Using burden of disease/cost-effectiveness as an instrument for district health planning: experiences from Uganda.

Anders Jeppsson, Per-Olof Östergren, Sam Agatre Okuonzi, Bo Hagström

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The burden of disease/cost-effectiveness analysis (BoD/CE) was introduced as a method for detailed planning and budgeting in 13 districts of Uganda. This endeavor can be seen as a “natural experiment”, attempting to pursue policy implementation by means of a heavy focus on rationalistic/technical arguments as a main supportive factor. However, modern theory of policy implementation, e.g. the new institutionalism postulate that the implementation process is far from a passive diffusion process which only would need support by technical rationality, and that the result of the implementation process often is very different from prior expectations and depend on a number of factors in the so called translation process. The aim of this paper was to study the outcome of the mentioned “natural experiment” and, if the outcome diverted from the intended ones (which we hypothesized), to analyze some of the reasons for this by using the theoretical framework of new institutionalism. District budgets as well as actual expenditures before and after the introduction of the BoD and CE methods were analyzed. District health officials were interviewed to obtain their views and experiences of the method. Our study of budget allocations and actual expenditures revealed an increasing discrepancy from the pattern shown in the BoD/CE analysis. The district officials were positive about the methods but stated that it had to be used together with other methods. However, we found that the seemingly pure focus of BoD/CE, i.e. technical efficiency of budget allocations at the district level, collided with issues of accountability. The final budgets, and even more, the actual expenditures can be seen as the outcome of negotiation processes where other rationalities have considered, that is the translation process.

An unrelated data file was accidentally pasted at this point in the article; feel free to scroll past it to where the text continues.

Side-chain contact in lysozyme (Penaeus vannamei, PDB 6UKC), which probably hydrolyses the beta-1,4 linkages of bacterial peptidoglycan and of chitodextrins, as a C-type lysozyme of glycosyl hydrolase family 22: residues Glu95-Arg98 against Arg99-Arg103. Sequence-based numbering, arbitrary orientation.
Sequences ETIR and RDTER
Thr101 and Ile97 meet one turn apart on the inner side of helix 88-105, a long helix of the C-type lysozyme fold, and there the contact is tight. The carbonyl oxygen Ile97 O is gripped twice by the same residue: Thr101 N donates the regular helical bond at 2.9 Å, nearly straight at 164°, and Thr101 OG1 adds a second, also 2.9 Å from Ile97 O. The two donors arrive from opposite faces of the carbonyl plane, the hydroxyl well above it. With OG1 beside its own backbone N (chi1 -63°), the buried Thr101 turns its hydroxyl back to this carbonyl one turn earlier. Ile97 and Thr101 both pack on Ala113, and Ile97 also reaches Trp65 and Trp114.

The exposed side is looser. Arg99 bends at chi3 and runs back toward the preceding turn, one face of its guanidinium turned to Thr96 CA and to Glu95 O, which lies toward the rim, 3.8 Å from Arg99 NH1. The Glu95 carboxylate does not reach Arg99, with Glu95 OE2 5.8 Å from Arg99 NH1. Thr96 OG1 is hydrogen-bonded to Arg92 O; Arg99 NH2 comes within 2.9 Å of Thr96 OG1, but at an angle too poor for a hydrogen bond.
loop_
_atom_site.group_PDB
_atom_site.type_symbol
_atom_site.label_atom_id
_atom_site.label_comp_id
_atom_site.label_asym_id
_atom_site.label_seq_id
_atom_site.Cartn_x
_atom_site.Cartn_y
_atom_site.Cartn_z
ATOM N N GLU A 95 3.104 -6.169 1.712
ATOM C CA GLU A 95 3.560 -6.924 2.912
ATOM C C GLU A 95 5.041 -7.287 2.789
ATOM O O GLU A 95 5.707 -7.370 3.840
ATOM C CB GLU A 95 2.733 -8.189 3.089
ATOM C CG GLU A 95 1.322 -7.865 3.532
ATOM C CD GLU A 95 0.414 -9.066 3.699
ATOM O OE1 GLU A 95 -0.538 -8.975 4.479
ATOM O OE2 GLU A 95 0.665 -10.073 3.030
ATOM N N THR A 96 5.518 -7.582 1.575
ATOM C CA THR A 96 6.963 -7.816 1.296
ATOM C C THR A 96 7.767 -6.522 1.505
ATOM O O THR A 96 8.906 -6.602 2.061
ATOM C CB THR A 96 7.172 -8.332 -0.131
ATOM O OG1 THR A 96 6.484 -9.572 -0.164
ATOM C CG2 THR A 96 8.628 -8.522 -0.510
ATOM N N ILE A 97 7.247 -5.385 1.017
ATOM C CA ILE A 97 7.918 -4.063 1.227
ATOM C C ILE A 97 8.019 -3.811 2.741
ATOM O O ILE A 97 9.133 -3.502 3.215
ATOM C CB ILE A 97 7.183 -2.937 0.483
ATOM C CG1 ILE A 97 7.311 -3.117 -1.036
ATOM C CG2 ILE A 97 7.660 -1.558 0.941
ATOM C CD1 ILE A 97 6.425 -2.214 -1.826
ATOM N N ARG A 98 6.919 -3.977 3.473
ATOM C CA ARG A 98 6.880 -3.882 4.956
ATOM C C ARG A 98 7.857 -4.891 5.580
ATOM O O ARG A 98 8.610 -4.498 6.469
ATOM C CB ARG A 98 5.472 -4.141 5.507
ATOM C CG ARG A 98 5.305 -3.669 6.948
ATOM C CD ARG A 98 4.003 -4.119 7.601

This implies that the “technical” issue of efficiency has to become better understood and integrated in the notion of an accountable health care system at the district level. It is proposed that an increased involvement of the peripheral parts of the health care system, and most likely the target population itself, is needed to accomplish this.
Original languageEnglish
Pages (from-to)261-270
JournalHealth Policy
Issue number3
Publication statusPublished - 2004

Subject classification (UKÄ)

  • Environmental Health and Occupational Health

Free keywords

  • Burden of disease
  • Cost-effectiveness
  • Health policy diffusion
  • Health planning
  • District health services
  • Uganda


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